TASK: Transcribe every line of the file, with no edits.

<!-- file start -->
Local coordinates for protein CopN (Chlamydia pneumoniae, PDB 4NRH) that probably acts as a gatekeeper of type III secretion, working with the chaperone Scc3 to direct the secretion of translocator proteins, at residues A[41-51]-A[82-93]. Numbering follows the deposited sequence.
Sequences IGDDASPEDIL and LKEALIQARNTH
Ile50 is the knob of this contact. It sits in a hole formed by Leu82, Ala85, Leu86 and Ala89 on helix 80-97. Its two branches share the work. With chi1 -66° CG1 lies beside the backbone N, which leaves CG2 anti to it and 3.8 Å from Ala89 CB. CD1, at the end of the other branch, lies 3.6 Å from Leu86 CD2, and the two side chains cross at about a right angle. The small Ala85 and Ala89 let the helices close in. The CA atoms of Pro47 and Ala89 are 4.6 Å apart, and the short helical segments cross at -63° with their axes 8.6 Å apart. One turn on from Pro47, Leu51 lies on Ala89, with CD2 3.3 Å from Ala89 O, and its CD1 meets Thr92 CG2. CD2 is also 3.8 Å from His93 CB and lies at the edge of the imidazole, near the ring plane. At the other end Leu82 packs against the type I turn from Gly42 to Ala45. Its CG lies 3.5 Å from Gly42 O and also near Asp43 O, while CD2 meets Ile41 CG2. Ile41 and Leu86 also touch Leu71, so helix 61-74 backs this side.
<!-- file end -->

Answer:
Local coordinates for protein CopN (Chlamydia pneumoniae, PDB 4NRH) that probably acts as a gatekeeper of type III secretion, working with the chaperone Scc3 to direct the secretion of translocator proteins, at residues A[41-51]-A[82-93]. Numbering follows the deposited sequence.
Sequences IGDDASPEDIL and LKEALIQARNTH
Ile50 is the knob of this contact. It sits in a hole formed by Leu82, Ala85, Leu86 and Ala89 on helix 80-97. Its two branches share the work. With chi1 -66° CG1 lies beside the backbone N, which leaves CG2 anti to it and 3.8 Å from Ala89 CB. CD1, at the end of the other branch, lies 3.6 Å from Leu86 CD2, and the two side chains cross at about a right angle. The small Ala85 and Ala89 let the helices close in. The CA atoms of Pro47 and Ala89 are 4.6 Å apart, and the short helical segments cross at -63° with their axes 8.6 Å apart. One turn on from Pro47, Leu51 lies on Ala89, with CD2 3.3 Å from Ala89 O, and its CD1 meets Thr92 CG2. CD2 is also 3.8 Å from His93 CB and lies at the edge of the imidazole, near the ring plane. At the other end Leu82 packs against the type I turn from Gly42 to Ala45. Its CG lies 3.5 Å from Gly42 O and also near Asp43 O, while CD2 meets Ile41 CG2. Ile41 and Leu86 also touch Leu71, so helix 61-74 backs this side.